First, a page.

In response to a lawsuit being filed against eight dietary supplement brands and retailers, the Global Organization for EPA and DHA Omega-3s (GOED) is reassuring the industry and consumers that fish oils manufactured by its members, and the market in general, meet the highest quality standards available. “We have complete confidence in the safety of the fish oil supplement market, which has been validated through multiple third-party reviews by industry watchdogs on thousands of products,” said Adam Ismail, Executive Director of GOED. “In fact, this industry is among the highest quality and most transparent of all consumer products,” he added.
There are multiple resources in the public domain where consumers can get more information on the quality of their products, including the International Fish Oil Standards program (www.ifosprogram.com). Furthermore, a recent report by Frost & Sullivan found that 93% of the refined fish oils on the market in the United States are produced from anchovy and sardine oils. However, the plaintiffs unfortunately only tested one of these types of oils, which actually had PCB content well within the Safe Harbor provisions of Proposition 65. “While the plaintiffs raise an important issue,” said Ismail, “it is unfortunate that they are implying that most fish oils are unsafe and that the industry is hiding information on such vital nutrients.”
Eight years ago the industry collaborated to develop strict standards to improve quality and ensure consumer safety. This standard, formerly the CRN Voluntary Monograph, is now known as the GOED Voluntary Monograph and has helped the industry grow rapidly and responsibly by pre-emptively addressing quality issues. GOED members must sign affidavits agreeing to manufacture and market products to the Monograph standards as a condition of membership. Additionally, GOED continues to update the Monograph based on all relevant legislation worldwide, including Proposition 65’s No Significant Risk Levels (NSRLs) related to carcinogenic activity and Maximum Allowable Dose Levels (MADLs) related to chemicals causing reproductive toxicity .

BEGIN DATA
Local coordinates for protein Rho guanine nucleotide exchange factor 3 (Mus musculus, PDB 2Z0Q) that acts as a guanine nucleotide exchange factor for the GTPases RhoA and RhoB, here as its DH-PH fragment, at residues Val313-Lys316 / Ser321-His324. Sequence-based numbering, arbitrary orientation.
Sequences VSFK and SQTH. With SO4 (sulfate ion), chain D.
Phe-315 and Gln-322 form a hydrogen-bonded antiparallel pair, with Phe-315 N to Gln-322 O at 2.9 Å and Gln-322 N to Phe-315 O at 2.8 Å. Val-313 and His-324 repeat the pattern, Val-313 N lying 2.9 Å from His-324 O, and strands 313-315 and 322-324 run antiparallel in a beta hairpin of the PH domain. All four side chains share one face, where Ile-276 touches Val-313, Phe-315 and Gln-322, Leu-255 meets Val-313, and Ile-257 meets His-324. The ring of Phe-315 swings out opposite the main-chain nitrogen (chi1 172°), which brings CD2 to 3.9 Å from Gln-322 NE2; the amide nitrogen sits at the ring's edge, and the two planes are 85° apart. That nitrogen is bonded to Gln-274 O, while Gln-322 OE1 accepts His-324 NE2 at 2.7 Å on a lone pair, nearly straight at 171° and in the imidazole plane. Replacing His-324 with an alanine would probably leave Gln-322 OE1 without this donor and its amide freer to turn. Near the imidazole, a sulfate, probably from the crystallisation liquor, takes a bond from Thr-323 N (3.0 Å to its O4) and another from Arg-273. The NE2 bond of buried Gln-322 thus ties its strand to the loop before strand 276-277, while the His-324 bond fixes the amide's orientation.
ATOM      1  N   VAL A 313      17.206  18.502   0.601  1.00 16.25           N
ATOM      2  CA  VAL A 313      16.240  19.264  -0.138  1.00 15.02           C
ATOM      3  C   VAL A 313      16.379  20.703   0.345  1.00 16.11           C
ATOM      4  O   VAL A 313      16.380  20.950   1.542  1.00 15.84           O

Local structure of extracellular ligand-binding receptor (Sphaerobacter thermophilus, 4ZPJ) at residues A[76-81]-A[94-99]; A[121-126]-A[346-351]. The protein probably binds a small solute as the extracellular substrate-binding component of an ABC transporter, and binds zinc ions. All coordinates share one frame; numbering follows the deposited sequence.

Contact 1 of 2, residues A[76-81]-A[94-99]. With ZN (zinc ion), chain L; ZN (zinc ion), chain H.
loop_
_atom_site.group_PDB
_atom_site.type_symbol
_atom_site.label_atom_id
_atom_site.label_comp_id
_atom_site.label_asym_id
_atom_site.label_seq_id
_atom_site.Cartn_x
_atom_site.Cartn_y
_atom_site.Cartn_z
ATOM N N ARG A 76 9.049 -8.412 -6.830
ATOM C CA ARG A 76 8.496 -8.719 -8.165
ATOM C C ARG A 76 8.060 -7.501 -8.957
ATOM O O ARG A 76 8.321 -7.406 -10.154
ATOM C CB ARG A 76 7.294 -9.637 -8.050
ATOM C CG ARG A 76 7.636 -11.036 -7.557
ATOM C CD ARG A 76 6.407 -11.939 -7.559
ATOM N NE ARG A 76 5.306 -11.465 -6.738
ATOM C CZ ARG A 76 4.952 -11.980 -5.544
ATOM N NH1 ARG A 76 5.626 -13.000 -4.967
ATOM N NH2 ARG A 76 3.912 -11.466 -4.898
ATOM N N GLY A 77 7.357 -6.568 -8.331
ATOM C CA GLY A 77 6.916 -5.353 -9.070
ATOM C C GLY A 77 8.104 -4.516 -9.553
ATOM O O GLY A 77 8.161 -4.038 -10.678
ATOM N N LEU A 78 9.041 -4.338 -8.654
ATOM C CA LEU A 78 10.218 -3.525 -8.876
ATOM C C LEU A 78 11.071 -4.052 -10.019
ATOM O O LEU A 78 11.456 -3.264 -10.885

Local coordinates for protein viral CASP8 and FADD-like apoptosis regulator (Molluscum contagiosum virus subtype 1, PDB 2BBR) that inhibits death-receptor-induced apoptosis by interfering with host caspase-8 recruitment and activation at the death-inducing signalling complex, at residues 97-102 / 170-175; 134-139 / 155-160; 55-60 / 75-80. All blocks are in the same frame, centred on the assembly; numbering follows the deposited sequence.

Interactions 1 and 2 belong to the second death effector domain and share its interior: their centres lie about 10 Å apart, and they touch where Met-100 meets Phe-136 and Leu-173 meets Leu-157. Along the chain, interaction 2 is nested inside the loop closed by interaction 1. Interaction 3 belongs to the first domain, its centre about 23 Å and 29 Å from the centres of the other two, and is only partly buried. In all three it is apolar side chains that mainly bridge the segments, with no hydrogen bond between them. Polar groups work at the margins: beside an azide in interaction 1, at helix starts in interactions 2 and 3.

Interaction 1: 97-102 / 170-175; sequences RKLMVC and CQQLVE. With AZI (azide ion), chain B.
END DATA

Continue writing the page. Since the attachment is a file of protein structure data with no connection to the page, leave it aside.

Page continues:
“While NSRLs have been set for PCBs in California, MADLs have not,” said Ismail, “This group is actually asserting that since no regulatory body has set a limit related to reproductive toxicity, the default level should be zero.” Thus far, toxicological assessments have not supported this position, but due to the unique nature of Proposition 65, the burden of proof is on the defendants in lawsuits to establish Safe Harbor limits.
“In addition, setting a MADL for PCBs appears to be of low-priority to the California Environmental Protection Agency,” said Dr. Harry B. Rice, GOED’s Director of Regulatory and Scientific Affairs, “the Office of Environmental Health Hazard Assessment (OEHHA) has assigned its lowest priority to the project, based in part on a lack of need.”